Director of Communications and Policy, British Liver Trust
For the 5,000 people in the UK that are diagnosed with primary liver cancer or hepatocellular carcinoma (HCC), treatment choices have been severely limited. Now there’s a new option.
The British Liver Trust has continued to work with the National Institute for Health and Care Excellence (NICE) during its examination into the use of selective internal radiation therapy (SIRT). Earlier this year, NICE announced that it would fund SIRT on the NHS, meaning that an estimated 36% of HCC sufferers will be eligible for the treatment.
Vanessa Hebditch, Director of Communications and Policy at the British Liver Trust was part of the team who helped NICE compile evidence and testimony from current sufferers, highlighting the current lack of options.
The forgotten cancer
She says, “Liver cancer in the UK is one of those forgotten cancers that doesn’t seem to get the same attention as other mainstream cancers. Not only does it have a grim prognosis – only 13% reach five-year survival rate, but it also comes with a large stigma attached.”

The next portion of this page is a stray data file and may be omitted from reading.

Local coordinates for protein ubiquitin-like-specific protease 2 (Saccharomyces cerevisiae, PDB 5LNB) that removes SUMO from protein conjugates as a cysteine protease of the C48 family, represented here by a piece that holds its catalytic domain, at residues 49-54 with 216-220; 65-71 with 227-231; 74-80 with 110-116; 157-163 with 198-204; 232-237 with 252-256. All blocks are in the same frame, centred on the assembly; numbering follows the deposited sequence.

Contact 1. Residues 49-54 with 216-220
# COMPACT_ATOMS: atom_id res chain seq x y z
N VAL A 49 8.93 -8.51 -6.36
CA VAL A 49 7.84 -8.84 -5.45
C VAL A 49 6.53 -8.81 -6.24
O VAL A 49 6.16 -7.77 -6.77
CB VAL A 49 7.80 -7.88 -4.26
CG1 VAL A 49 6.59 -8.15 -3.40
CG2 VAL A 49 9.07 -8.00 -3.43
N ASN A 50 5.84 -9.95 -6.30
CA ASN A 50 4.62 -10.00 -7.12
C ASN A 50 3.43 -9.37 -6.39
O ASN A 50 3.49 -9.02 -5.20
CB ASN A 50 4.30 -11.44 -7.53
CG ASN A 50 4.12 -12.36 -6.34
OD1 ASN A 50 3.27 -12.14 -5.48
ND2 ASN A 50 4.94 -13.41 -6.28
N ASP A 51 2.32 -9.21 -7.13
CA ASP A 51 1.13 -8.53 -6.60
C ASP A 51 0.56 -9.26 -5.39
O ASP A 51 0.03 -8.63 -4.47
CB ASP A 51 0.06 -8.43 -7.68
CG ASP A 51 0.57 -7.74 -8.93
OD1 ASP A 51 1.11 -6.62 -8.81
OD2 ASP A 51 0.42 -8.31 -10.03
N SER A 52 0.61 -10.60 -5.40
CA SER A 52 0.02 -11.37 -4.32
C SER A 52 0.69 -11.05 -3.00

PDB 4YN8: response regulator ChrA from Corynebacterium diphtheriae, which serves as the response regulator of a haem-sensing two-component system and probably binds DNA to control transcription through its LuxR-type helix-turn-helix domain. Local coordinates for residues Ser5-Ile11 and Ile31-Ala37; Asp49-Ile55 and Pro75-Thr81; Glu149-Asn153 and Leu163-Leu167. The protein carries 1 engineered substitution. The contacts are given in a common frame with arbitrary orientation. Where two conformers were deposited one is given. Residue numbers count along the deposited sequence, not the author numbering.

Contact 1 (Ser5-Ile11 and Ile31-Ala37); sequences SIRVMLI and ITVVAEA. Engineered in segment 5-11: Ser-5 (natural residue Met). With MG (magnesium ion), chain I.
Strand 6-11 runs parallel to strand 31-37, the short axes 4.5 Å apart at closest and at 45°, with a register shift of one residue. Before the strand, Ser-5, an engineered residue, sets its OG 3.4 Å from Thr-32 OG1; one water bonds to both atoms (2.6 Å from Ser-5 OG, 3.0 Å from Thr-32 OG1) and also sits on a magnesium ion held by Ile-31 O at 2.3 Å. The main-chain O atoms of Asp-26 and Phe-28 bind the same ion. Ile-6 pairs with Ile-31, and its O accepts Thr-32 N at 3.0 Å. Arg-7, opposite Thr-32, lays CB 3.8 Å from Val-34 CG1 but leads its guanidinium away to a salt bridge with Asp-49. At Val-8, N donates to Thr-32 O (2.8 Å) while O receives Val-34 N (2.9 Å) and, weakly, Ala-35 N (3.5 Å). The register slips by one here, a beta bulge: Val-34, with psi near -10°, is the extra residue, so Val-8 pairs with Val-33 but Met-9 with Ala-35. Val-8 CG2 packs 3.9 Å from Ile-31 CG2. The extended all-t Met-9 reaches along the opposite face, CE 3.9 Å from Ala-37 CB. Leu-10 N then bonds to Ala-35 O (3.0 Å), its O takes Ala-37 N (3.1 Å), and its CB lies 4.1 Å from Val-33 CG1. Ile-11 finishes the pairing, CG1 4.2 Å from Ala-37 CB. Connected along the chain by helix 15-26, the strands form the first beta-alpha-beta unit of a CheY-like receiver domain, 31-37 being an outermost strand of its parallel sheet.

Liver cancer in the UK is one of those forgotten cancers that doesn’t seem to get the same attention as other mainstream cancers.
Hebditch explains that for a large majority of people diagnosed with liver cancer, they may also have liver disease which complicates any treatment plan. While liver disease is often known as a bi-product of alcoholism, there are actually many reasons why the liver might be damaged.
Improving access to treatment
However, for those with primary cancer of the liver or HCC, it is hoped that SIRT will stop the tumour from growing further and hopefully shrink it ready for removal without the need to take out any healthy liver tissue.
Hebditch says, “For us this new treatment is really important, we’re delighted for patients who now have access to this life-changer. Not only will it prolong life but it also offers a better quality of life. We only hope that all patients will have access to this treatment, wherever they live. Hopefully a wider provision of the service will come in time, although we acknowledge that at the moment it is still a specialist service.”